By Mourice Seretta
The Law Society of Kenya (LSK) asked Kenyans to reject the Constitution of Kenya (Amendment) Bill, 2020 and urged Parliament to shoot it down in totality.
Speaking when he led his team to give its views to the joint Justice and Legal Affairs Committees of Parliament on Thursday last week during the BBI public participation forum LSK President Nelson Havi said the Bill is unconstitutional.
The top lawyers’ body said the Bill seeks to overhaul the Constitution by changing the structure of governance through a process that is not inclusive or participatory.
“The Bill does not conform and seeks to alter the norm of the Constitution. The current Constitution envisages the situation where we have a pure presidential system. Any attempt to alter this is so vast in its scope to be called an amendment,”Havi said.
Havi backed up his remarks by citing the proposal to change the structure of the constitution by introducing the Office of Prime Minister and two deputies.
The council also termed the plan to pick cabinet members from parliament unconstitutional and objected to the provision giving the Salaries and Remuneration commission (SRC) powers to determine fees charged by professions to county and national governments saying it will undermine the independence of the bar.
However, Havi got it rough from the MPs especially those who are members of the council.
Led by Rarieda MP Otiende Amollo, the legislators questioned whether the views contained in the document were personal arguing that the society never collected such views or any views at all before filing the memorandum.
Kisumu Town West MP Olago Aluoch said the submission should be treated as personal views because an AGM was not called to get members’ views.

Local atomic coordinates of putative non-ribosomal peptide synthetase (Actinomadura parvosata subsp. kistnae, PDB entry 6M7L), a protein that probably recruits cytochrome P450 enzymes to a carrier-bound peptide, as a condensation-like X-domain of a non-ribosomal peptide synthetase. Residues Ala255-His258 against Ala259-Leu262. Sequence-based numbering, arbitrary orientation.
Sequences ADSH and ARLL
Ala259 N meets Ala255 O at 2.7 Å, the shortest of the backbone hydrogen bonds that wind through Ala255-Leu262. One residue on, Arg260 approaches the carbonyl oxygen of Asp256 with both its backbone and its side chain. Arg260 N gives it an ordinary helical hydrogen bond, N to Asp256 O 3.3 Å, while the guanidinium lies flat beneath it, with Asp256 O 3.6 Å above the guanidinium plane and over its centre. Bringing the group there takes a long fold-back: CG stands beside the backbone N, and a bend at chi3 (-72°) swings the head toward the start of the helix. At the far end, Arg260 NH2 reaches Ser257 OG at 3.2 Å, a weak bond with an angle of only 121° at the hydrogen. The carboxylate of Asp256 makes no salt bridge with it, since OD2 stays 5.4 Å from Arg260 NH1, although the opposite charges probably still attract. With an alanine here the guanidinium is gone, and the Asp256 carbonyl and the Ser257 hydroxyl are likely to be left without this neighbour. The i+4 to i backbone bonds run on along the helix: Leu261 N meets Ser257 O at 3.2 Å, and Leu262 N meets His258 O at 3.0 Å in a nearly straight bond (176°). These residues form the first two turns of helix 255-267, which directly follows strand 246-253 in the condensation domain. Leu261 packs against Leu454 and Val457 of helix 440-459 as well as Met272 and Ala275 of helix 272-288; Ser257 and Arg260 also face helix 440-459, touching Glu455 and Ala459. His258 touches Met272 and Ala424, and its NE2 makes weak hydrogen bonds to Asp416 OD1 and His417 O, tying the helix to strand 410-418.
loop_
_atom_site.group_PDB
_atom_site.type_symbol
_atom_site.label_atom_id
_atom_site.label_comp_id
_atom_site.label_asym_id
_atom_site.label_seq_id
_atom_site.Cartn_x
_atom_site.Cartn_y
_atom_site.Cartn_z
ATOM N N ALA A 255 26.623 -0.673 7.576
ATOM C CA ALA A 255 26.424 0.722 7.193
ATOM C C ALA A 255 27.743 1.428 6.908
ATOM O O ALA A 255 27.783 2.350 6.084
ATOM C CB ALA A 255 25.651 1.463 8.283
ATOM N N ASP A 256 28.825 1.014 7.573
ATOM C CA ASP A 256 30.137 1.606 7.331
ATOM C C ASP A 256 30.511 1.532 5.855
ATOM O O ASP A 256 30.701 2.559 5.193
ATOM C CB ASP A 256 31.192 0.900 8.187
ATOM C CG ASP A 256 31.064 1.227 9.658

Apart from LSK, other first persons to give their views to the joint committee included but not least to Jubilee party secretary-general Raphael Tuju who said the Bill was what Kenya needed.
Tuju asked the MPS to pass the document containing constitutional changes, saying the Bill will address the challenges the country has grappled with for years.
Tuju who also appeared before the joint committee on Thursday appealed to the House to pass the Constitution of Kenya (Amendment) Bill, 2020 stating that the BBI proposals will arrest the perennial chaos and polarization of the country every election cycle.
“We have had divisive elections in 2017, 2013 and several years dating back in 1992. Any attempt, however modest, to address this issue of polarization every five years, we have to support,,” he said.
Tuju further said that proposals to address youth unemployment through the creation of the Youth Commission will help address the problem of joblessness in the country.
Others who gave their views to the joint committee were the Nairobi Mashinani Women Caucus from Kawangware who drummed up support for the passage of the Bill.
Led by their chairperson Rachel Kamweru, they said there will be enough bursaries for their children with an increase of CDF allocation and additional 12 constituencies that will pump in Sh1.2 billion in the capital city.
They also said that since the handshake that brought about BBI and now the Bill, the country has witnessed peace and tranquility enabling then conduct business in a manner never witnessed before.
One Beatrice Wayeko, who calls herself Mama Njugu, caused quite a stir after making her submissions when she asked members to buy her peanuts which she had in the chambers.
She walked to Nairobi Senator Johnson Sakaja and asked him to buy the peanuts to demonstrate how peaceful the country has been making her business thrive since the handshake.
“We have suffered every election. We cannot but anything. Today, we are free. Our children can walk and I can sell njugu to everybody,” she said.
Sakaja bought the groundnuts and informed members that he had their peanuts.
“Just for your information, I want to inform members that I have your groundnuts here,” Sakaja said.
During the first session, a consortium of the disabled person’s organisation of Kenya, Boda Boda Riders Association, Jua kali Association, informal sector working groups and the Non-Governmental Organization Council aired their views supporting the BBI Bill.
They cited several clauses in the Constitution of Kenya (Amendment) Bill, 2020 which they termed as progressive and beneficial to them.
Many other bodies and individuals are still giving their views to the committees before they retreat to write their report before tabling it both in the National Assembly and the Senate simultaneously.